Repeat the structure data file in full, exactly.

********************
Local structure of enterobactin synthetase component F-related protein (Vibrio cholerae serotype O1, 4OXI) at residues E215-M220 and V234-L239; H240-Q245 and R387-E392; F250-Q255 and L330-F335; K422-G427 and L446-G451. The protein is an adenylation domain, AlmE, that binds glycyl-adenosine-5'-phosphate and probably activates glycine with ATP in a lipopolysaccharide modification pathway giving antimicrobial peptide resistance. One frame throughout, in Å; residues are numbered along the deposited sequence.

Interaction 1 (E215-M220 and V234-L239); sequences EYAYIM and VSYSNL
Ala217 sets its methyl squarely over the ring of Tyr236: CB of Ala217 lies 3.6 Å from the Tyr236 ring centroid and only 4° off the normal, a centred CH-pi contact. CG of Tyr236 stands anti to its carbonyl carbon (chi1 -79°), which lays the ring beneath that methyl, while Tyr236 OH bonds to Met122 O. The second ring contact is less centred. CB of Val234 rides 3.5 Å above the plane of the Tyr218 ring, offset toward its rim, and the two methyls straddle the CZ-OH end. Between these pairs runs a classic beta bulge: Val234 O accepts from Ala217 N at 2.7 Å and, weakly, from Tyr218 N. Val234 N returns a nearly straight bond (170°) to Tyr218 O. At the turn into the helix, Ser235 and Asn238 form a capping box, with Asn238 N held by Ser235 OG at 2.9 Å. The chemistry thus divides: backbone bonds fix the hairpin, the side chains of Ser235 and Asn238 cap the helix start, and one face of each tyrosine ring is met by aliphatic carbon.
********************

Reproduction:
Local structure of enterobactin synthetase component F-related protein (Vibrio cholerae serotype O1, 4OXI) at residues E215-M220 and V234-L239; H240-Q245 and R387-E392; F250-Q255 and L330-F335; K422-G427 and L446-G451. The protein is an adenylation domain, AlmE, that binds glycyl-adenosine-5'-phosphate and probably activates glycine with ATP in a lipopolysaccharide modification pathway giving antimicrobial peptide resistance. One frame throughout, in Å; residues are numbered along the deposited sequence.

Interaction 1 (E215-M220 and V234-L239); sequences EYAYIM and VSYSNL
Ala217 sets its methyl squarely over the ring of Tyr236: CB of Ala217 lies 3.6 Å from the Tyr236 ring centroid and only 4° off the normal, a centred CH-pi contact. CG of Tyr236 stands anti to its carbonyl carbon (chi1 -79°), which lays the ring beneath that methyl, while Tyr236 OH bonds to Met122 O. The second ring contact is less centred. CB of Val234 rides 3.5 Å above the plane of the Tyr218 ring, offset toward its rim, and the two methyls straddle the CZ-OH end. Between these pairs runs a classic beta bulge: Val234 O accepts from Ala217 N at 2.7 Å and, weakly, from Tyr218 N. Val234 N returns a nearly straight bond (170°) to Tyr218 O. At the turn into the helix, Ser235 and Asn238 form a capping box, with Asn238 N held by Ser235 OG at 2.9 Å. The chemistry thus divides: backbone bonds fix the hairpin, the side chains of Ser235 and Asn238 cap the helix start, and one face of each tyrosine ring is met by aliphatic carbon.